NEVER chase your dog! Doing that will teach him/her running away from you is more fun than coming to you.

Below is my handout of games for teaching dogs to COME WHEN CALLED first from inside the house to teach him that coming to you is a good thing. My next article will teach you how to get your dog to come in from outside the house:

BACK UP AND TREAT GAME

Get your treats and begin the game with the dog sitting directly in front of you. Show him the first treat in your hand, and lure him to follow that treat as you take a step backward and he comes forward to you. Say, “COM’ERE” and give him that treat immediately when he reaches you! Keep taking one step back, and each time he comes to you, give him a treat right away using the word, “Com’ere.”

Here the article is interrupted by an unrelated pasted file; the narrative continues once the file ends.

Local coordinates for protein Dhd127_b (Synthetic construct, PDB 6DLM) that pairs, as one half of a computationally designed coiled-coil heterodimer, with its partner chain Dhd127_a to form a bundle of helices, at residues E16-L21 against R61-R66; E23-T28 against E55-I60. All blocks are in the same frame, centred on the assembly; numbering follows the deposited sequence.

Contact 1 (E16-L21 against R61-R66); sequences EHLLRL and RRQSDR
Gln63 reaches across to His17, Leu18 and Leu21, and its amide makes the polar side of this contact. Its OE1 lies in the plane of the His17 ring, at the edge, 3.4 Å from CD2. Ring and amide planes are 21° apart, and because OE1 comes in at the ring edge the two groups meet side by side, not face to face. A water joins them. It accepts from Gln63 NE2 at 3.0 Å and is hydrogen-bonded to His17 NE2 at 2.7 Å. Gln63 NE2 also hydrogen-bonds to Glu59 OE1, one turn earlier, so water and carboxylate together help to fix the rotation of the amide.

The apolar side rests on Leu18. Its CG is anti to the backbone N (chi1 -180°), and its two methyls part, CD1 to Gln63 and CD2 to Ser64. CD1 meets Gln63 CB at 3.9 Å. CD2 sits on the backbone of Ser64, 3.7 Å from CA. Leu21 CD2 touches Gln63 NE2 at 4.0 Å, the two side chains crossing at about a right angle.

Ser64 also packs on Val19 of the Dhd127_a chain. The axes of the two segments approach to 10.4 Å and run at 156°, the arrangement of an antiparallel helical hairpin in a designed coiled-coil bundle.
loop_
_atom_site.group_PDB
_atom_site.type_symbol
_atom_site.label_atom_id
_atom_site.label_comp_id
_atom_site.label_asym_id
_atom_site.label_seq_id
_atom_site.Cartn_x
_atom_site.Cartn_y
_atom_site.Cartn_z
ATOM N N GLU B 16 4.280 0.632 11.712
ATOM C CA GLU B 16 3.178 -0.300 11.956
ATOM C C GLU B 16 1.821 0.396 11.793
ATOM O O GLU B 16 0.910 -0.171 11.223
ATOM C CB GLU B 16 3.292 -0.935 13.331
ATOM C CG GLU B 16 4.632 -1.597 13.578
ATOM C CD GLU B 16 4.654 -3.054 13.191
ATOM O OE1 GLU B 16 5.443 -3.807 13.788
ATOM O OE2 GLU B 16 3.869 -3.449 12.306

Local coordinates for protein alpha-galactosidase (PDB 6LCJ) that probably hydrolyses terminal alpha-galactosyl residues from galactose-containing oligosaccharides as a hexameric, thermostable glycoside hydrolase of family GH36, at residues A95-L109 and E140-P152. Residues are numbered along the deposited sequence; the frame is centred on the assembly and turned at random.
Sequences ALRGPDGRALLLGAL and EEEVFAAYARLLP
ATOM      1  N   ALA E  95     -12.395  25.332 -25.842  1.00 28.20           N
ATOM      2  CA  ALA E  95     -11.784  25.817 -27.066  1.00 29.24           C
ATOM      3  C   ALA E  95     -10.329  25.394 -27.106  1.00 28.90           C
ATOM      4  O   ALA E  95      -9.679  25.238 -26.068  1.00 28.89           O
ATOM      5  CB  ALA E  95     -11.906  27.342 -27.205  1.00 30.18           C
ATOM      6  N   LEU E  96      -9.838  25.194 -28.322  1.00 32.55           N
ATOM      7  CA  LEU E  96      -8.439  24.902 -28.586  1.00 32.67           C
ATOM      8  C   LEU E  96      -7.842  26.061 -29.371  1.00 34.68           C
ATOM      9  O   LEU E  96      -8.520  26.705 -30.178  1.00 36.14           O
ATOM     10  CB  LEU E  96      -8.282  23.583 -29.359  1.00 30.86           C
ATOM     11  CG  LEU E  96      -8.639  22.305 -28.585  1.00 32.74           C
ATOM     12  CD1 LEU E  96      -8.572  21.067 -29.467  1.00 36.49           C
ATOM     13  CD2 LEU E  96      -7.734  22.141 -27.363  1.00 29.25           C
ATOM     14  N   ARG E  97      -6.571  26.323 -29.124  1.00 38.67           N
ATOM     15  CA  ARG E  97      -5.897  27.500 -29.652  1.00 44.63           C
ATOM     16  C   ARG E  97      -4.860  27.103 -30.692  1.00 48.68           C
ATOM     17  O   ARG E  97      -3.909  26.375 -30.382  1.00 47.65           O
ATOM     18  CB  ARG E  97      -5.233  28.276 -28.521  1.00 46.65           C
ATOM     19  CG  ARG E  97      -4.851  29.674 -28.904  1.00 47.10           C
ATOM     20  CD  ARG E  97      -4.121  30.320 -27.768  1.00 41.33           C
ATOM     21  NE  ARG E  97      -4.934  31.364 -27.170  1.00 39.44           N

Only use a food lure for 3 repetitions! Once you get past this first part of the game, you should hide your treats behind your back and offer it only when he’s right in front of you. Encourage everyone in your family to play these games. 

DOGGIE IN THE MIDDLE GAME

Start out with the dog standing between 2 family members who are at a small distance from one another. One person calls the dog saying, “Com’ere” and rewards with a treat as soon as he arrives. Then the second person calls the dog and repeats this same process. As the dog gets better at coming to each person, begin slightly increasing the distances that you’re calling the dog back to you. Start calling your dog from different rooms to find both people who are playing the game when he’s doing well.

GO FIND IT GAME